2020-Q1: World Trade in the Covid-19 era

Only historical data will allow to overcome the high uncertainty about international trade dynamics in 2020


Covid-19 Conjuncture Forecast Global economic trends

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Waiting for the April 2020 world trade figures, which will allow to get a more precise picture of the intensity of the current downturn, it might be useful to take a look at how world trade has approached the great collapse of the second quarter. The analysis of international trade dynamics in the last months may provide insights about how much of the current downturn can be attributable to the supply and demand shocks caused by the lockdowns, and how much is linked to a downward cycle in world demand, already started in 2019.

The following graph shows the main world countries, positioned on the basis of two measures: the y-o-y growth rate of imports in volume in Q4-2019 and the y-o-y growth rate in Q1-2020.
A grey line is drawn at y=0 to highlight the countries that in Q1-2020 recorded a positive change in imports (positioned above the line) or a negative change (positioned below the line). The yellow line represents the bisector of the graph, that distinguishes between countries whose imports are accelerating (at the top left of the line) from those that registered a lower growth or a greater decrease in Q1-2020.

2020-Q1: worldwide imports at constant prices

By positioning the mouse on the circle identifying a country, a table summarizing data related to the selected country will be displayed.
Source: ExportPlanning - Quarterly International Trade Database

The analysis of this map highlights some key elements useful to examine recent world trade dynamics.

  1. Social distancing measures and activity closures implemented in some Asian countries during the first quarter had relatively limited effects. All Asian countries on the map show an acceleration in imports in Q1-2020 compared to those recorded at the end of 2019, with the exception of China. Also for China, which has implemented a strict lockdown, the fall in imports in quantity is contained at just over 2%. Asia, therefore, despite being the most affected area by the health crisis in the first quarter, has suffered relatively limited effects. The weak trade growth in the first quarter of 2020 is therefore largely a continuation of the slowdown already experienced in 2019.
  2. North American countries are all positioned along the bisector of the graph, indicating that also for this area the first quarter 2020 should be read mainly as a continuation of the 2019 dynamics. Within this area, the United States is the country with the biggest downturns, reflecting the trade war started by the Trump administration at the end of 2018.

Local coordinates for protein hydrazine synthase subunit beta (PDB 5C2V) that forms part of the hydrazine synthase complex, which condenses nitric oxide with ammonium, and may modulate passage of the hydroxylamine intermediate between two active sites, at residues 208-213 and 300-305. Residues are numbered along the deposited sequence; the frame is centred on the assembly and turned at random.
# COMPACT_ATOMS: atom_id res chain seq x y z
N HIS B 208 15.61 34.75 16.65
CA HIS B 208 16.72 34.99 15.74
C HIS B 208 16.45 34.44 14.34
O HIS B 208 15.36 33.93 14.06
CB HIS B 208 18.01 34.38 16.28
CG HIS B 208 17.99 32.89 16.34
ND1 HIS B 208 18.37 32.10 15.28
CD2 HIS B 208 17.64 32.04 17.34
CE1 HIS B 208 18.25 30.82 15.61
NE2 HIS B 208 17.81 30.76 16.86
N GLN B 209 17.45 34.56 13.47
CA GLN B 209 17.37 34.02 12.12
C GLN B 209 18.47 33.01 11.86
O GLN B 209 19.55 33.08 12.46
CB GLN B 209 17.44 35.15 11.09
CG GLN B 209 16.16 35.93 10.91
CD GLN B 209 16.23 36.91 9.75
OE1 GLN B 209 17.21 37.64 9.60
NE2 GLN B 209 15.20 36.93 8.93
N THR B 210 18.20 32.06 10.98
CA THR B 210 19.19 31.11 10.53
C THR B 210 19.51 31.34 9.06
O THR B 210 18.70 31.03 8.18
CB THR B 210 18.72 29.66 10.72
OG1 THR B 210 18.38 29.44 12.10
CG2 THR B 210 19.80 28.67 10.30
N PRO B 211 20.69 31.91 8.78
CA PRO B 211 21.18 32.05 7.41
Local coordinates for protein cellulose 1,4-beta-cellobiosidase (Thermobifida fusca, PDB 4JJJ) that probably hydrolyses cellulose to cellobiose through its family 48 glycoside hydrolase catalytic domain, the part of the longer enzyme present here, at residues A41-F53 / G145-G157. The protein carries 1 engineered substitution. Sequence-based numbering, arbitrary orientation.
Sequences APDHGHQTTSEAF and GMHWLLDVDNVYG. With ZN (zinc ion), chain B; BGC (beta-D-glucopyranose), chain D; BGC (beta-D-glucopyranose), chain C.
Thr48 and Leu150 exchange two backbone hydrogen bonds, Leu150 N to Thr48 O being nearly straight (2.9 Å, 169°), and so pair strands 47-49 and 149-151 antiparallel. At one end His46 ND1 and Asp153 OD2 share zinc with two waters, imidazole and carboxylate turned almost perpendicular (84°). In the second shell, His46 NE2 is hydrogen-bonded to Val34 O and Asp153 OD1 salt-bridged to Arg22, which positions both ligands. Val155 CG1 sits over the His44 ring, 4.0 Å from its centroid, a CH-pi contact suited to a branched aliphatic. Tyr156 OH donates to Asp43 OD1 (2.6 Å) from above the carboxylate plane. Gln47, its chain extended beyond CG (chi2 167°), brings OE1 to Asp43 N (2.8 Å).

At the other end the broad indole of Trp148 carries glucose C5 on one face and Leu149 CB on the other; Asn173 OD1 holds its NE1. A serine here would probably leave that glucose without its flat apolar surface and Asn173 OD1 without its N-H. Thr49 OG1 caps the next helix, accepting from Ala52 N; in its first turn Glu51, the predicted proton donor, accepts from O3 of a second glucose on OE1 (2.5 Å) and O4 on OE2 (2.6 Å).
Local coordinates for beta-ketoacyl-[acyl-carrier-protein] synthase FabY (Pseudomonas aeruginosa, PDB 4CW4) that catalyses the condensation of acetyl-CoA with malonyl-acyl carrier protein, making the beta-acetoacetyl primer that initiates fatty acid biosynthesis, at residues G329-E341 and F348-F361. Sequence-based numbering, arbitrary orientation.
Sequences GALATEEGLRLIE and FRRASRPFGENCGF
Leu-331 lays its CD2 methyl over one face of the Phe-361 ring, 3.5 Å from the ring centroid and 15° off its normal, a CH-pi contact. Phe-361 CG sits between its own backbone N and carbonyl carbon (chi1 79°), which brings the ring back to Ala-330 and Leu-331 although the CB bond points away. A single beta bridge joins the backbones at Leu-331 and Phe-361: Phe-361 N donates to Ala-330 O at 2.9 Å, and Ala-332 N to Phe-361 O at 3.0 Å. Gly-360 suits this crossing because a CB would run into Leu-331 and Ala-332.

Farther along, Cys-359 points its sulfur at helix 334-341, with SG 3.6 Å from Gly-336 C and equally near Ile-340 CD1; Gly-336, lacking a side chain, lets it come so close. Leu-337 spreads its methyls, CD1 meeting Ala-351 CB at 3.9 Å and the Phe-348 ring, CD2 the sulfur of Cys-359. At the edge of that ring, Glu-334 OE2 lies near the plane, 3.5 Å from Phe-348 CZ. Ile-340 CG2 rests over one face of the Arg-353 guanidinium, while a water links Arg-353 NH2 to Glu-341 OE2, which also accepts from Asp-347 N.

3. Europe is the world area that has experienced the greatest deceleration. All European countries, with the exception of a few cases, are experiencing import reductions in Q1-2020 and they are well below the bisector. This points out how the lockdown interventions introduced by several countries during March heavily affected European foreign trade flows.
  4. Among the European exceptions we can find Ireland, whose position on the map seems to depend more on the collapse of imports in the last quarter of 2019 than on a real recovery in the first months of 2020.
  5. The most interesting exceptions in the wider European area are Switzerland, Russia and Turkey. For the first two countries, the y-o-y growth rate recorded in the first two quarters of 2020 is mainly due to a statistical effect, given the low import levels in the first quarter of 2019. For Turkey, on the other hand, these figures represent the continuation of a phase of recovery in imports, after the collapse suffered in the aftermath of the devaluation of the lira at the end of 2018.


The analysis of import data at constant prices per country for the first quarter of 2020 shows a greater negative effect of the European lockdown than the Asian one, even though the former only affected the last 15 days of the quarter. This confirms that Asian countries are better prepared to manage epidemics than European ones. Unlike what happened at the beginning of the Great Recession of 2008-2009, in this crisis foreign trade seems to be more resilient. Part of its weakness in early 2020 is also explained by the effects of the trade war started by the Trump administration in late 2018.
The supply and demand shocks will certainly have the greatest effect on world trade in the second quarter of this year. Fears of a very high slump and a very slow recovery during the second half of the year led the World Trade Organisation at the end of May to forecast a trade decline in 2020 between 13% and 32%. A few days later, the European Commission forecast a decrease in EU27 trade between 10-16%. In recent days, UNCTAD (the United Nations Trade and Development Organization) has predicted a trade collapse in 2020 close to 20%.
The high range of estimates reflects the current great uncertainty that only historical data, available in the coming months, will be able to overcome.